Two-year Funding Compares Genetic Testing and Immune System Screening to Traditional Medical Tests to Finding Underlying Causes for Catatonia in Children
Rady Childrens Institute for Genomic Medicine (RCIGM), a non-profit research institute enabling rapid diagnosis and targeted treatment of critically ill newborns and pediatric patients, is proud to announce that Aaron D. Besterman, MD, received a Young Investigator Grant from the Brain & Behavior Research Foundation. Besterman is a principal investigator for RCIGM and an attending psychiatrist at Rady Children’s Hospital-San Diego. In addition, he is a Health Sciences Assistant Clinical Professor at the UC San Diego Department of Psychiatry.
Besterman is one of 150 promising early career scientists honored for their work to identify causes, improve treatments, and develop methods of prevention for psychiatric illnesses. The grant money from this award – $35,000 for two years – will fund research on diagnostic tools and early intervention for catatonia, a complex condition that affects children’s behavior, movement and emotions. Catatonia impacts approximately 20,000 children in the U.S. each . Patients with catatonia rapidly regress both from a motor perspective where they become “frozen” with little to no movement and a psychological perspective where their thinking is greatly impaired.
“I’m honored that the Brain and Behavior Research Foundation is recognizing the need to explore the root causes of catatonia in youth in a more in-depth way than has ever been done before,” said Besterman, MD, Principal Investigator for Rady Childrens Institute for Genomic Medicine. “This NARSD Young Investigator Award will give me the support to delve deeper into understanding catatonia in youth and potentially pave the way for groundbreaking treatments.”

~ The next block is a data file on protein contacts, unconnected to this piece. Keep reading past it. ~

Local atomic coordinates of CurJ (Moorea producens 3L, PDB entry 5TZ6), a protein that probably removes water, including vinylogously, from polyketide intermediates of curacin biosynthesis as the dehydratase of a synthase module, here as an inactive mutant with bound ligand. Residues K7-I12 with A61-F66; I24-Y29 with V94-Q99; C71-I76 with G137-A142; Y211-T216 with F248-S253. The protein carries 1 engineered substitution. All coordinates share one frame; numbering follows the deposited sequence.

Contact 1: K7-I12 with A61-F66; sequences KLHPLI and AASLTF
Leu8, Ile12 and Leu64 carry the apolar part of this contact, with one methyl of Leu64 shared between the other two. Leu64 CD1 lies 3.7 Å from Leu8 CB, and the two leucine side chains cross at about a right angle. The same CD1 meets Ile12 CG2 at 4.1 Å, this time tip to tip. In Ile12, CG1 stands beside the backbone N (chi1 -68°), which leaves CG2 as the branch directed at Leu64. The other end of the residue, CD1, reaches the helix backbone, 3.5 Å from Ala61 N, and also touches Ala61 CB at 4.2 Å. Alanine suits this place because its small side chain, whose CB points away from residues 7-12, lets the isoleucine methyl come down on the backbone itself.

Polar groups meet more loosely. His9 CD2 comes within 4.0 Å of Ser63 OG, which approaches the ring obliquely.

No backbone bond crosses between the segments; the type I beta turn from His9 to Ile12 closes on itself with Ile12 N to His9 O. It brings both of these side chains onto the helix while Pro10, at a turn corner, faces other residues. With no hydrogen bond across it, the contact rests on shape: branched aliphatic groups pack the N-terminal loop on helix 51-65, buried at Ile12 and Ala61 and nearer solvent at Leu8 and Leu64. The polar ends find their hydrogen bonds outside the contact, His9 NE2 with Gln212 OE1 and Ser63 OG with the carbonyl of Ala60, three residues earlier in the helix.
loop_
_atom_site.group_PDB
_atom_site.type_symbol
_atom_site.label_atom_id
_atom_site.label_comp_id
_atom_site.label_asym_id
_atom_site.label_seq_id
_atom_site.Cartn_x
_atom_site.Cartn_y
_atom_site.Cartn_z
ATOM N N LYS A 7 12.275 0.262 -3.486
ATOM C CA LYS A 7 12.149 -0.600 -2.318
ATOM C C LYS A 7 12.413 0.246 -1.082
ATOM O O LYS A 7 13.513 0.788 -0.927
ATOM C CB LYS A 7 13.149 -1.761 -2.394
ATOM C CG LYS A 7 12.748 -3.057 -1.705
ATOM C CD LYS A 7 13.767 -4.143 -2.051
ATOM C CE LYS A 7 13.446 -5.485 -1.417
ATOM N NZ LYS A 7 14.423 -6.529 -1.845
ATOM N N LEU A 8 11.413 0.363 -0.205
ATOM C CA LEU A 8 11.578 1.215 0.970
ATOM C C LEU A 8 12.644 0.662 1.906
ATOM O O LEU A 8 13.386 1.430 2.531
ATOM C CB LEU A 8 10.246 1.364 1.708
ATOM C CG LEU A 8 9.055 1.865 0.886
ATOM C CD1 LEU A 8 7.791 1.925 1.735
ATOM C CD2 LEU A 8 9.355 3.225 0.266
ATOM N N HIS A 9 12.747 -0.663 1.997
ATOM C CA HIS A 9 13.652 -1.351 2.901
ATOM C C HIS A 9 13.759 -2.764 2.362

Besterman aims to compare the effectiveness of traditional medical tests with a more advanced approach that includes genetic testing and immune system screening in finding underlying causes. The research team will compare two groups of children with catatonia. One group will be identified from hospital records and will have undergone standard medical tests to find the cause of their catatonia. The other group will be a new set of patients who will receive both standard medical tests and additional advanced testing, including genome sequencing and screening for antibodies that attack the brain. They expect that combining standard medical tests with genome sequencing and autoantibody screening will be more effective.
“BBRF Young Investigator grants have led to groundbreaking research that has improved the lives of people living with mental illness,” said Herbert Pardes, MD, President of the BBRF Scientific Council. “These early-career scientists are making significant strides in basic research, early intervention, and diagnostic tools, new technologies, and next-generation therapies that will offer the best hope for advances in treatments for psychiatric illness.”
For detailed information about the other Young Investigator Grant recipients and their projects, click here.